Tour de Applet: History

In March '99 a German web design company called Digital-Artworx contacted me about a project. They needed a Java game to spice up a site about the Tour de France annual bike race. Preferably, it should be in the same style as the classic 1980s sports games for home computers, where you had to wiggle the joystick like a madman to speed up your runner/biker/jumper. But for obvious reasons this approach could not be fully duplicated in Java.

I thought about it for a little while and on the following day I sent them this concept sketch, picturing a side view with three or four layers scrolling left at different speeds.

My idea was to simulate an actual bike ride as closely as possible. I'd let the player "pedal" by repeatedly alternating between two keyboard keys -- say N and M -- as if he was pushing his left and right foot down. The faster he'd press, the faster the bike would go. But he would also have to conserve his energy. Pedaling faster than a given "comfort speed" would wear down his stamina and eventually force him to stop, unless he slowed down.

Naturally, it would be easier to maintain a high speed going downhill than uphill. A successful player would have to shift gears and change the pedal rate to get the highest possible comfortable speed out of each part of the track. Then he would reach the finish line just before the point of exhaustion and win the race. Slower players would outrun fewer competitors and get a proportionally lower score.

But then they had changed their minds. They thought it would be more fun with an action game, which should be bike-ish but without any connection to real bike races. To the right is the layout they suggested. The player would now have to dodge or jump over obstacles, push competitors off the road and pick up items for extra speed, bonus points or reduced damage. I half-jokingly asked whether we should also equip the bike with a force field and laser cannons, since this struck me as more of a space game concept than anything else.

Eventually I managed to talk them out of some of the more outrageous ideas and we ended up with something that could be loosely described as a "bike death race." Aside from what the sketch shows, there road would have to turn and it would be nice to have intersections with traffic the player had to avoid. Older visitors with a good memory for details might recognize some elements from the early Commodore 64 game Motor Mania (shown to the left). I borrowed a couple of ideas from it -- the single crossing vehicle and the frequent alterations between wide and narrow roads.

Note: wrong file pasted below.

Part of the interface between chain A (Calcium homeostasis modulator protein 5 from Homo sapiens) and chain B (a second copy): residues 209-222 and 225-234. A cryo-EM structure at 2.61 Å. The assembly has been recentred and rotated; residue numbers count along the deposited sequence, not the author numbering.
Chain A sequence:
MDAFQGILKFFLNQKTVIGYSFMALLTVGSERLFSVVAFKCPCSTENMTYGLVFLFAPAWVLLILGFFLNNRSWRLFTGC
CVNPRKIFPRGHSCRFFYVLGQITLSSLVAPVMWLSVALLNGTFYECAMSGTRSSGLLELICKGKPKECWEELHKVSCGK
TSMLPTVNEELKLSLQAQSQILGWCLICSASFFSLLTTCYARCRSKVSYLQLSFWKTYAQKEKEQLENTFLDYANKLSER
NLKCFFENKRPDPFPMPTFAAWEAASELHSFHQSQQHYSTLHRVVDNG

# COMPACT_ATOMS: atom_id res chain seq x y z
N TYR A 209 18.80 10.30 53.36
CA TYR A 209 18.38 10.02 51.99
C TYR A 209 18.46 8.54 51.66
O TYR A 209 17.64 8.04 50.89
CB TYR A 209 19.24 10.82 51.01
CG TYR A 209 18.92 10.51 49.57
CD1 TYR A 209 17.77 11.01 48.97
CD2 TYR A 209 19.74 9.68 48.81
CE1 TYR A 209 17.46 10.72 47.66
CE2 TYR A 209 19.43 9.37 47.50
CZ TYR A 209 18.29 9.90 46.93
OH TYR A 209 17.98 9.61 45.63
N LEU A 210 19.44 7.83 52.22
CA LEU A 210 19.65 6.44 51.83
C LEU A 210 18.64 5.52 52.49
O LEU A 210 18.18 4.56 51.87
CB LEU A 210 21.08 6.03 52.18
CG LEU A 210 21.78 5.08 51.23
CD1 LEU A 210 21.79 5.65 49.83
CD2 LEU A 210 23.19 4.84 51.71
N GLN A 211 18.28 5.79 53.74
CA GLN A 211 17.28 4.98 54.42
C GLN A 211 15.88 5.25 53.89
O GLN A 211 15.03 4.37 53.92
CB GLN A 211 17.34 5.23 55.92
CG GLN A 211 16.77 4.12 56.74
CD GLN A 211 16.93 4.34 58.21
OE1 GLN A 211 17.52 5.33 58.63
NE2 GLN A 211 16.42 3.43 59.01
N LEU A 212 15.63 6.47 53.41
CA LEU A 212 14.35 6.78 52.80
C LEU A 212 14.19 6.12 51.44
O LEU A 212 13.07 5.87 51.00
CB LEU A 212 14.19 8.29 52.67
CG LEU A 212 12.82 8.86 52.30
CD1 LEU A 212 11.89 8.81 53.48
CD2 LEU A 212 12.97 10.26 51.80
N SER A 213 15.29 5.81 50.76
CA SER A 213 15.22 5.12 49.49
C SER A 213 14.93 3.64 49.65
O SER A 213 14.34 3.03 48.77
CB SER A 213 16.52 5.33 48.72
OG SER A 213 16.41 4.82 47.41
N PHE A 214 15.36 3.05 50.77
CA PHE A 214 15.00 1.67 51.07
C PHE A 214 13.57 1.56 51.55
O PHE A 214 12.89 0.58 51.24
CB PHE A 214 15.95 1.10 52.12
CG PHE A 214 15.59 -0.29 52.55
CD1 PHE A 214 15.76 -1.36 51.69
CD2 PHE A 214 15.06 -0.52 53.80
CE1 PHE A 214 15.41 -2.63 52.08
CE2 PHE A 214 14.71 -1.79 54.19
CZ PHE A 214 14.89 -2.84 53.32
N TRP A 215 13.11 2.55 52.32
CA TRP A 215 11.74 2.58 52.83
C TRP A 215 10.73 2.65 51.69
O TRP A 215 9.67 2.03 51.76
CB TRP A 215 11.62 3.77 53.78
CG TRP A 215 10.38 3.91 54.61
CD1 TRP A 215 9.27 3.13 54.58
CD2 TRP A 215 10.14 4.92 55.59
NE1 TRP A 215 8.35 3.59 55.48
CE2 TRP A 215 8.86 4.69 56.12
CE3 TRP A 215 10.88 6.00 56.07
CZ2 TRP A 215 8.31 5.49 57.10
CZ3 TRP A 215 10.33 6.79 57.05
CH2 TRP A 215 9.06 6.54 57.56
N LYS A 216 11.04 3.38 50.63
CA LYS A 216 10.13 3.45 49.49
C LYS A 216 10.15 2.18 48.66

I tried to stick very closely to their sketch. The bikes and bikers had to be made a little fatter, to stand out more. For the same reason I made all the competitors red. Using a dial-type speedometer instead of a colored bar was a stylistic decision. As for the height map at the bottom, the algorithm I wrote for creating the mountains couldn't get them to look quite as good as I wanted. But it was close enough.

Originally, the player had only one life and his score was determined by how many bonus objects he picked up, how far he got before he died, how many competitors he outran and (to top it off) how well he managed to avoid collisions on average. He wouldn't necessarily make it to the finish line. But the company people weren't happy about that. They wanted the player to have several lives. So I added some.

Then they changed their minds again and thought it would be better to skip all the scoring stuff in favor of time. No lives. Just a time penalty for each crash. (The game was nearly finished by then and, as you might expect, having my directives changed felt rather frustrating.) This called for a different control panel. I also replaced the bonus objects with water bottles and let them replenish stamina. You have seen the result, which isn't too shabby after all.

I'm not sure where the game is right now, or even if it's still up and running, but you can always play the stripped-down version I'm keeping here. The official game had a new background, road type and height profile for each day of the race. I've kept my favorite seven graphics patterns and set the game to cycle through them with a different one for each day of the week.